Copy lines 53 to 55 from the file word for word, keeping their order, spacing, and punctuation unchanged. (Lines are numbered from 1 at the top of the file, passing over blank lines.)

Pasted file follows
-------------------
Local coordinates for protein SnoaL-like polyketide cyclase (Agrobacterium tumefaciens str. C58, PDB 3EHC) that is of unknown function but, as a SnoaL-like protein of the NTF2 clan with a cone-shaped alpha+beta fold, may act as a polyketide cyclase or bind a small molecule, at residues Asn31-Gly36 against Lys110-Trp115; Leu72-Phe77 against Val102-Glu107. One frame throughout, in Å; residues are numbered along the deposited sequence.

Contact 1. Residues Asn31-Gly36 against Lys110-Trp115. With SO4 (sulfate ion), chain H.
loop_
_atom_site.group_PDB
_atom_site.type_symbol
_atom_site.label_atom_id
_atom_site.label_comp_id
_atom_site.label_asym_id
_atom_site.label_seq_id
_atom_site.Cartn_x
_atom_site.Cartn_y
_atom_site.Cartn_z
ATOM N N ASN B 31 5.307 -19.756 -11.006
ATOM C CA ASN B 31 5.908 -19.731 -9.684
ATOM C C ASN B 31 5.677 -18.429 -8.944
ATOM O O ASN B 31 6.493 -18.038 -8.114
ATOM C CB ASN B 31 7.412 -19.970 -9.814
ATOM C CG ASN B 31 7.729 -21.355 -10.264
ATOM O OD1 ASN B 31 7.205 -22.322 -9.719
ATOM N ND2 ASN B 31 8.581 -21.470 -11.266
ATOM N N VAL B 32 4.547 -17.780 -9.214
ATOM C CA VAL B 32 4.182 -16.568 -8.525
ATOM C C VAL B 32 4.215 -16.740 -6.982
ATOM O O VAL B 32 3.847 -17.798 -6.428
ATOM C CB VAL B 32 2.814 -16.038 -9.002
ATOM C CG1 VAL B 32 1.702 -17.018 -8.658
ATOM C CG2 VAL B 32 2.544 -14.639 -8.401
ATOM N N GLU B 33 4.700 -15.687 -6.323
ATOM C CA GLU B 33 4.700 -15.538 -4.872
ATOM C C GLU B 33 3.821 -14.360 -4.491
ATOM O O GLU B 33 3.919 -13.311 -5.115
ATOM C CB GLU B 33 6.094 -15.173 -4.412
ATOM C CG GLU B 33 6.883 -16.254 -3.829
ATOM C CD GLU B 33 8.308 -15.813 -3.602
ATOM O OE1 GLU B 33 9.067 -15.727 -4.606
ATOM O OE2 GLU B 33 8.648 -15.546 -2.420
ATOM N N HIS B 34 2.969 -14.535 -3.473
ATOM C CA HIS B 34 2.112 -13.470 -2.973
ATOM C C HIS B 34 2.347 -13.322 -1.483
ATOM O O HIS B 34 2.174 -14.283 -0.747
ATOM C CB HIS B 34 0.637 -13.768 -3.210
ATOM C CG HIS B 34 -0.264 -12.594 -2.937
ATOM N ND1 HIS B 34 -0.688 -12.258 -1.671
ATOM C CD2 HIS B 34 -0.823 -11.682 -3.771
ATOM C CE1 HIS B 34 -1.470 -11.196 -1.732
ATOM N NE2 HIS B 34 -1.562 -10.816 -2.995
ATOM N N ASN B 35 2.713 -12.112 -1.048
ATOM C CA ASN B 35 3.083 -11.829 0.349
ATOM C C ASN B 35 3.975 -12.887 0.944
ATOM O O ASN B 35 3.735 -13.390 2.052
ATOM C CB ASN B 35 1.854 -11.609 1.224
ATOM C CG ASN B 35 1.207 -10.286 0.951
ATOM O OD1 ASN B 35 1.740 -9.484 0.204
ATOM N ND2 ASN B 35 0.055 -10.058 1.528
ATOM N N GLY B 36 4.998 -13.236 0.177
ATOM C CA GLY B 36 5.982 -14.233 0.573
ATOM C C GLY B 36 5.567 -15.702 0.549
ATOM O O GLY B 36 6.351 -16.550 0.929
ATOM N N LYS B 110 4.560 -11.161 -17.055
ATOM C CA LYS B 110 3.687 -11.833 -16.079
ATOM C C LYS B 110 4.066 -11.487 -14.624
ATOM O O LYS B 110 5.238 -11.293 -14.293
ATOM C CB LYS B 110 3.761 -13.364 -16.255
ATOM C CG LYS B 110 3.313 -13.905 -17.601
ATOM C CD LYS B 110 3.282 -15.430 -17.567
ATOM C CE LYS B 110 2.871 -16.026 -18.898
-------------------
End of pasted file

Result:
ATOM O OD1 ASN B 35 1.740 -9.484 0.204
ATOM N ND2 ASN B 35 0.055 -10.058 1.528
ATOM N N GLY B 36 4.998 -13.236 0.177